Pallister expected to shift gears, focus on growth in state-of-the-province speech

Cost cutting and health reform have dominated the first three years of Premier Brian Pallister's government, but economic development is expected to move to the top of the agenda when he delivers his state of the province address.

First 3 years of PC government have been dominated by cost-cutting and health care

Premier Brian Pallister's last state-of-the-province speech promised an economic development strategy in six months. (Gary Solilak/CBC)

Premier Brian Pallister says Thursday's state-of-the-province speech won't give him enough time to address all of the woes and wonders of Manitoba's economy.

"I am only given a little bit of time," Pallister told reporters Wednesday on the eve of his third economic outlook in front of the Winnipeg Chamber of Commerce.

"I am going to be addressing a number of issues I think are of great importance," he said.

Those issues may or may not include rapidly changing technologies, mining layoffs in the north and other threats to the provincial economy.

Almost exactly one year ago, a battered Pallister delivered his last state-of-the-province speech.

He was bruised not by the currents of political crisis nor stormy economic issues, but a slip and fall on a New Mexico hike that left him with a wing tied to his side and weeks of recovery at home.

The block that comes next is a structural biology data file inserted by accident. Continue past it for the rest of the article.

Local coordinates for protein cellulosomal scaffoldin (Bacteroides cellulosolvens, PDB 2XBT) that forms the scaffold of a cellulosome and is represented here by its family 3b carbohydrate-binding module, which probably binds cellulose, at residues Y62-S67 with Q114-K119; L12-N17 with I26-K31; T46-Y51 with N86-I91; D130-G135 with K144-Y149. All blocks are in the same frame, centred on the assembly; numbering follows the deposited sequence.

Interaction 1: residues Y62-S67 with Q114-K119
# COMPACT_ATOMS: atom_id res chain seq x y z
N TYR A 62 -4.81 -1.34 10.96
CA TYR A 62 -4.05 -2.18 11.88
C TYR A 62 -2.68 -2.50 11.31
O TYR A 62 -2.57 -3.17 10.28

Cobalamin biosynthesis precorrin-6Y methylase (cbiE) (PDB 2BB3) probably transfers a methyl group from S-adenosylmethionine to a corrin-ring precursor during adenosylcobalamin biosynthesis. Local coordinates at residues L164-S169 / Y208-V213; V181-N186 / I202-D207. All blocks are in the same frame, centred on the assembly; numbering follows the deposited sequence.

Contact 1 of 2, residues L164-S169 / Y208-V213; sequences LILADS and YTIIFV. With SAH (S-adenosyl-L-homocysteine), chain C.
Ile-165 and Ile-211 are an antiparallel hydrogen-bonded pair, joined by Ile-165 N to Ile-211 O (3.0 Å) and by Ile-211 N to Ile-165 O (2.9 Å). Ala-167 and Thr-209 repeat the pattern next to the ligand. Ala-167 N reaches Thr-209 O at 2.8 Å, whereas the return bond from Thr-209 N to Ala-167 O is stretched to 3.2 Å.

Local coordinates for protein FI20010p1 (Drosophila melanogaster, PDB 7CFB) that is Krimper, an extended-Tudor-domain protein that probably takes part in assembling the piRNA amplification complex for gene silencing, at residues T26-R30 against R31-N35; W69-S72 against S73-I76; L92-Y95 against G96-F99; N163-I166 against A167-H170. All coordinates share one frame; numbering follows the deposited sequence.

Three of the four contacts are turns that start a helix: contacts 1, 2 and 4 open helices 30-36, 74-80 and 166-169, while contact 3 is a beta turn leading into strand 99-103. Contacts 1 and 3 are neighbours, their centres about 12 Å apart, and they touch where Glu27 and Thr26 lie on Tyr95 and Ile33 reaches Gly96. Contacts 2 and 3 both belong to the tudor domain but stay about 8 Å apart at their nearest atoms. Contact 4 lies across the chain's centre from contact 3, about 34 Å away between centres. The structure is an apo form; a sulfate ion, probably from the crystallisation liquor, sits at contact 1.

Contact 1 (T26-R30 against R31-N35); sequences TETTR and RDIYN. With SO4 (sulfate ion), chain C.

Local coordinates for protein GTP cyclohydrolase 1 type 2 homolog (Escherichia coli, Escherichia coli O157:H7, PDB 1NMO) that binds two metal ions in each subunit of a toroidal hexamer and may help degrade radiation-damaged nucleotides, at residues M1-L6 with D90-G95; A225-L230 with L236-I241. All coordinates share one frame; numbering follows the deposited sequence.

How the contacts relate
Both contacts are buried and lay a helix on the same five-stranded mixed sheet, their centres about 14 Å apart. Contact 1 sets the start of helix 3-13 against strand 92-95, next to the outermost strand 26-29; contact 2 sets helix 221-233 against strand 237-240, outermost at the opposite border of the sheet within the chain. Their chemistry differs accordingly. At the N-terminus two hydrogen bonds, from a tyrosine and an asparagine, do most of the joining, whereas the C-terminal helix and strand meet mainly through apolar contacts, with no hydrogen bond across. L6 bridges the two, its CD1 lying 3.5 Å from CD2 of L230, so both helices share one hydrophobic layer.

Growth has taken a backseat

On Thursday, Pallister will take the same stage, physical dexterity restored and desert hike now behind him, but facing a mostly business crowd looking for direction and leadership down a different path — one that defines how to grow Manitoba's economy.

As the Progressive Conservatives round the corner into their third year in government, economic development appears to have been a distant cousin to the priorities of balancing the budget and health care evolution.

Depending where you line up ideologically, those first goals have been met with some measurable success or are the harbinger of more bad news to come.

The Canadian Institute for Health Information's latest wait time data shows improvements and the province's deficit is dropping with every quarter of the business calendar.

If there is a dispute on the speed of deficit reduction, it comes from the province's own accountant. Auditor General Norm Ricard believes the number is actually lower than the government is telling us.

The slow, unrelenting march to the Pallister government's singular election promise of reducing the provincial sales tax by one per cent is happening almost in real time.

PST reduction 

Meeting that pledge appears to be almost an obsession as the government trims senior and middle management, tweaks programs, privatizes some services and walks away from, delays or outright cancels promises made by the previous NDP government.

The PC government bobbed, weaved and dodged its way out of the Churchill rail crisis without spending much more than a few dollars. The success at restoring the service to the province's only Arctic port has been celebrated without the participation of a single Manitoba cabinet minister.

Eventually such trimming will find the government cutting into its own bone and that's why some — and that includes both opposition parties and many in Manitoba's business community — believe a serious effort at growing the economy is necessary.

Premier Pallister promises his third state-of-the-province speech will address economic development for Manitoba 'in a serious way.'